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[Discuss] Back to the OP: Re: Server/laptop full-disk encryption

I'm *still* getting question as to why I want to encrypt my servers.  There's
100,000+ photos on them.  Email from the last 20 years.  Brokerage account and
billing details.  Typical of most anyone's server here.  (I can hear the
voices saying: just put it in the cloud.  Feh. I work in the cloud, trying to
secure it: good luck.) It's 2014, sooner or later all of us are going to want
our data encrypted, whether we work for a spy agency or just want to protect
our families.

Go watch the film "Breakdown" (1997, ref
) for a script-writer's take on the robbery-extortion scenario I'm talking

So let's get past the why, and the seemingly-conflicting requirements. 
Commercial companies have products that address all of these and more, but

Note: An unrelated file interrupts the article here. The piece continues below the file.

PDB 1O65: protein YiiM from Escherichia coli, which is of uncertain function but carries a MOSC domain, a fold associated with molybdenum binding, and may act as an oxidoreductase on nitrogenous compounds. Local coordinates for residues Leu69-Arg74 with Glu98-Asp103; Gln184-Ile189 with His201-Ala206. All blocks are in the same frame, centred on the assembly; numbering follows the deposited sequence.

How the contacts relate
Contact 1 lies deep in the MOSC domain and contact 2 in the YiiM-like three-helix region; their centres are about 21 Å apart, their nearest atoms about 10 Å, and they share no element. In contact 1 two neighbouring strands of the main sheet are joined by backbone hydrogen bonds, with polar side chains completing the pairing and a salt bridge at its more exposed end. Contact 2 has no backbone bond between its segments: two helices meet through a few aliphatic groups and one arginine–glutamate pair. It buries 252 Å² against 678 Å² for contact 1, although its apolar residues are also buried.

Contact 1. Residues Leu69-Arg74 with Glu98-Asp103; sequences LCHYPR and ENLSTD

aren't particularly easy to use (which is typical of most any enterprise
software or hardware product: people get paid to do installations, which don't
really happen that often, so there's little need to polish the installation
process).  They also cost a lot.

An open-source thing that wouldn't be all that hard to write could set up a
little Raspberry Pi device to act as a key server, where once you set it up
you can then run around to each of the systems on your home (or small-office)
LAN to initialize a token stored locally.  After 15 minutes
token-initialization automatically shuts down, after which each machine (or VM
instance) can then fetch its keys to mount filesystems or reboot: the
handshake would involve the token plus a pass-phrase challenge to be entered
on a web-page console interface on the keyserver device.

This could be made as simple as the typical handshake that occurs with
cordless phones or wireless keyboards, and as secure as SafeNet, but without
the difficulty or expense of such commercial products. But I don't think
anyone's done it yet.

Then if you go on vacation, just take the Raspberry Pi device's boot-SD card
to your safe-deposit box, with a spare copy at a friend's place, and you'll
know for sure no one's going to get your data, period: but you can still talk
your friend through the reboot process if something goes wrong.


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